Indonesia, Phl struggle to keep up with Southeast Asia’s cashless drive
Zalora reports growth of digital payments to 81.20% in 2022, as connectivity and digitisation fueled hyperconsumerism in the region.
Shoppers in Southeast Asia increasingly rely on cashless transactions with their digital payments made in ZALORA growing to 81.20% in 2022, up from 74.61% in 2020. Digital payments are expected to power e-commerce spending in the region, but as Southeast Asia’s payment landscape is fragmented, integration may be held back by archipelagic Indonesia and the Philippines where cash remains king.
Transactions closed through the cash-on-delivery (COD) payment method have significantly declined in the last two years to between 15% and 20% from the previous 25%, according to the leading online fashion, beauty and lifestyle retailer in the region.
“Despite the positive outlooks, the payment landscape in Southeast Asia has remained incredibly fragmented. In fact, due to the region’s diversity, integration from market to market is generally difficult for a single player to do at a payment level,” Achint Setia, chief revenue and marketing officer at ZALORA, told Retail Asia.
The Philippines and Indonesia
Citing its Southeast Asia Trender Report 2022, ZALORA noted that cash transactions in 2021 in the Philippines reverted to pre-pandemic levels, whilst cash payments in Indonesia went up to 60% in 2021 from 58% in 2020. Setia linked this to the archipelagic topography of the Philippines and Indonesia.
“The challenge with the Philippines and Indonesia is their topography is a lot more diverse, and more spread out. There is a challenge, even logistically for incumbents to expand,” Setia said.
“It’s easier for digital incumbents to do that, but even from an offline market and building trust, it is sometimes tricky with so many different segregated and fragmented islands.”
Setia said some customers, who are in remote places, are reluctant to use digital payment methods and opt to play it safe by relying on COD. For instance, Indonesia, which has more than 17,500 islands, has a huge digital divide between customers in Central Java Island and those in remote islands. Citing data from the Boston Consulting Group, Setia noted that 57% of Indonesians prefer to pay in cash, 8% prefer mobile wallets, and 7% use internet banking.
“There are still a lot of local intakes, but what brands and platforms can do is continuously incentivise customers to move to digital by streamlining the purchase journeys,” Setia said.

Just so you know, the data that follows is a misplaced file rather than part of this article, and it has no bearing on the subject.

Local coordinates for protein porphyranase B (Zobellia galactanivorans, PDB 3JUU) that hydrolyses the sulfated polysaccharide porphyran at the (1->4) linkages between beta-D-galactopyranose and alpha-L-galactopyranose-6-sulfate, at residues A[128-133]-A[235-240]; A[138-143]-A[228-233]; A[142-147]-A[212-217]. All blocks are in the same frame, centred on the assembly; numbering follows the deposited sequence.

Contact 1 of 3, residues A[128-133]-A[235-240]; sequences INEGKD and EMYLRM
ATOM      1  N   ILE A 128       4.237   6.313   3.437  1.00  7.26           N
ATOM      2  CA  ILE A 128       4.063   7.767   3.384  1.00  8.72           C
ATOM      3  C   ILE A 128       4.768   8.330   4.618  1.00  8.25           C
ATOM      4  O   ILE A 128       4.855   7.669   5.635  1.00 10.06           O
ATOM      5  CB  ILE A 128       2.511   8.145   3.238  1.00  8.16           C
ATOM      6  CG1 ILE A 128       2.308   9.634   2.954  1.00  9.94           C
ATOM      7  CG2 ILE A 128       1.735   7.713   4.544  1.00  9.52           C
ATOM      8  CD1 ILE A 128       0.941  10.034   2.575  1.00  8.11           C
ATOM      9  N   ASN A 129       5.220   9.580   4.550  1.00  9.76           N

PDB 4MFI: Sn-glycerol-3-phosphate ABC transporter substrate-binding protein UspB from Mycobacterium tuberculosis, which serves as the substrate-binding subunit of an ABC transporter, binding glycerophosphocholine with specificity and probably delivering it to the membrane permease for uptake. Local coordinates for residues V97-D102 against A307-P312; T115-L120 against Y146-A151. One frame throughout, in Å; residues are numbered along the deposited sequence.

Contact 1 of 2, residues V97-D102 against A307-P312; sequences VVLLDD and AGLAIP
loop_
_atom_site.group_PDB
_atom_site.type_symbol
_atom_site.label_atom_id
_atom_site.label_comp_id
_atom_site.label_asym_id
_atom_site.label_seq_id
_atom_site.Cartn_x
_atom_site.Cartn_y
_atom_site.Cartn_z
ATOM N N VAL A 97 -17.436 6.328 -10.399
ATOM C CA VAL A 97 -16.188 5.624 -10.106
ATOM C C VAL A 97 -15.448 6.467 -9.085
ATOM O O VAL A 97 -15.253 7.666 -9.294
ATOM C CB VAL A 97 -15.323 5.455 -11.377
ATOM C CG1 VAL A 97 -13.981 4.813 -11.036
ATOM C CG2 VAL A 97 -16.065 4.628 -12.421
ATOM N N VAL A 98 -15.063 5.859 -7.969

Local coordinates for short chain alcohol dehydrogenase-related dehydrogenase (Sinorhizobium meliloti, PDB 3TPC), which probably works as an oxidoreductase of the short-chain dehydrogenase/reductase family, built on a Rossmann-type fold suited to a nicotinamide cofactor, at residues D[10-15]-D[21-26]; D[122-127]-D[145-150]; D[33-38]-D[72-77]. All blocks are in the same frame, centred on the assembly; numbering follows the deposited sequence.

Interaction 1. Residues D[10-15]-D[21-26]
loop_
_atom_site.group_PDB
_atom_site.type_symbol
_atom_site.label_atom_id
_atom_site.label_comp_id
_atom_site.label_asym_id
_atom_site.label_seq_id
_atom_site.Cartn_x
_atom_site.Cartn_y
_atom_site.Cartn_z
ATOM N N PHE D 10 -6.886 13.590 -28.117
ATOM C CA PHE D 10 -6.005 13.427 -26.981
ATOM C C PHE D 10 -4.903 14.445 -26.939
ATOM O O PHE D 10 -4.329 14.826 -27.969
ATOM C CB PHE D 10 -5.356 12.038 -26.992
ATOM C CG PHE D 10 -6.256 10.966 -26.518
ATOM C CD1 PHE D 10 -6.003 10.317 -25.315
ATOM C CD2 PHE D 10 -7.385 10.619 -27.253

“If [brands] can reduce the time from carts to final payment in just one or two clicks, and also build comfort amongst customer in refunding their money; if they can do it consistently and repeatedly, then they will trust your returns and refund policy and some of these challenges can be overcome,” he explained.
ZALORA observed that consumers have become more comfortable with real and virtual worlds, but continuously struggle between the two as they seek personalised and more humanised experiences, without foregoing convenience.
On this note, Setia said retailers and brands should not be racing for total digitisation to reach last-mile purchasers. Rather, the race should be geared towards “an attempt for agility in a volatile climate and an attempt to make sure that experiences across touchpoints are streamlined,” he said.
Hyperconsumerism in Southeast Asia
Connectivity and digitisation that have grown exponentially in the region have also fueled hyperconsumerism as shoppers demand flexibility, convenience, and control. Setia noted, for instance, that a lot of high-value purchases were also enabled by “buy now, pay later” or BNPL.
ZALORA found that whilst credit cards dominate luxury transactions with 41.1% of shoppers using them as a payment method, luxury shoppers have also started using BNPL more. In 2022, 21.4% of luxury transactions were paid through BNPL, up from 12.9% in 2021. This is in comparison to the credit card option, which declined from 47.4% in 2021.
The BNPL method has also given shoppers access to other high-value products, such as those under home and lifestyle, beauty, and women's accessories, to name a few.
Moreover, shopping festivals, such as Single’s Day and double-digit events, have also driven hyperconsumerism amongst Southeast Asians. Setia said brands looking to capitalise on these events need to establish a stronger online presence that will bring customers through a seamless journey from intent to delivery.
“Customers want to build long-term relationships with brands that they love, but they also don’t want it to come at the cost of a lot of hassle or lack of value for money. Both are equally important,” he said.
Towards this end, ZALORA scaled up its benefits programme, ZALORA Now (ZNOW). Setia said that through ZNOW, ZALORA offers a unique experience to its customers by way of early access to big events, faster last-mile delivery services, and even allowing them to discover better products, amongst others.
Beyond this, Setia said brands need to ensure flexibility is integrated in the entire business model especially amidst the current economic and geopolitical landscape that could disrupt supply chains.
“Whether it is sourcing, manufacturing, or production, they’ve all taken a hit, so companies are continuously adjusting their supply chains to adapt to the current environment. We have also seen the cost of transportation and logistics becoming more competitive in the recent times and had really overshot in the past,” he said.
“Brands and sellers just need to ensure that they remain flexible. They should keep trying new business models to overcome the current challenges because they are not going away in a hurry,” he concluded.